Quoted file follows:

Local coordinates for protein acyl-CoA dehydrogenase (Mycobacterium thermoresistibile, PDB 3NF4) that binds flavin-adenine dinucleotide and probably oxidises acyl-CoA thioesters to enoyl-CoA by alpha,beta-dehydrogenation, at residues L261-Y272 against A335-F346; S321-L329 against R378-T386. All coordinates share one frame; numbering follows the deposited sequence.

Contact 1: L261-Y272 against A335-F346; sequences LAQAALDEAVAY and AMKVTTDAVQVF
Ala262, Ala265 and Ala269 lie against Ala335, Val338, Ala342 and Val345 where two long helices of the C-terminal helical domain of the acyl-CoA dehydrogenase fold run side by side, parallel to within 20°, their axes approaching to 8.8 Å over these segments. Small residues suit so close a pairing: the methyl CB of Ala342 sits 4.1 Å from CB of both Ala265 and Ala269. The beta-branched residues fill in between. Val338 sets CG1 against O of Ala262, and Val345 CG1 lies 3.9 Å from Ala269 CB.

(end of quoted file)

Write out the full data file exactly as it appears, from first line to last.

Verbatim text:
Local coordinates for protein acyl-CoA dehydrogenase (Mycobacterium thermoresistibile, PDB 3NF4) that binds flavin-adenine dinucleotide and probably oxidises acyl-CoA thioesters to enoyl-CoA by alpha,beta-dehydrogenation, at residues L261-Y272 against A335-F346; S321-L329 against R378-T386. All coordinates share one frame; numbering follows the deposited sequence.

Contact 1: L261-Y272 against A335-F346; sequences LAQAALDEAVAY and AMKVTTDAVQVF
Ala262, Ala265 and Ala269 lie against Ala335, Val338, Ala342 and Val345 where two long helices of the C-terminal helical domain of the acyl-CoA dehydrogenase fold run side by side, parallel to within 20°, their axes approaching to 8.8 Å over these segments. Small residues suit so close a pairing: the methyl CB of Ala342 sits 4.1 Å from CB of both Ala265 and Ala269. The beta-branched residues fill in between. Val338 sets CG1 against O of Ala262, and Val345 CG1 lies 3.9 Å from Ala269 CB.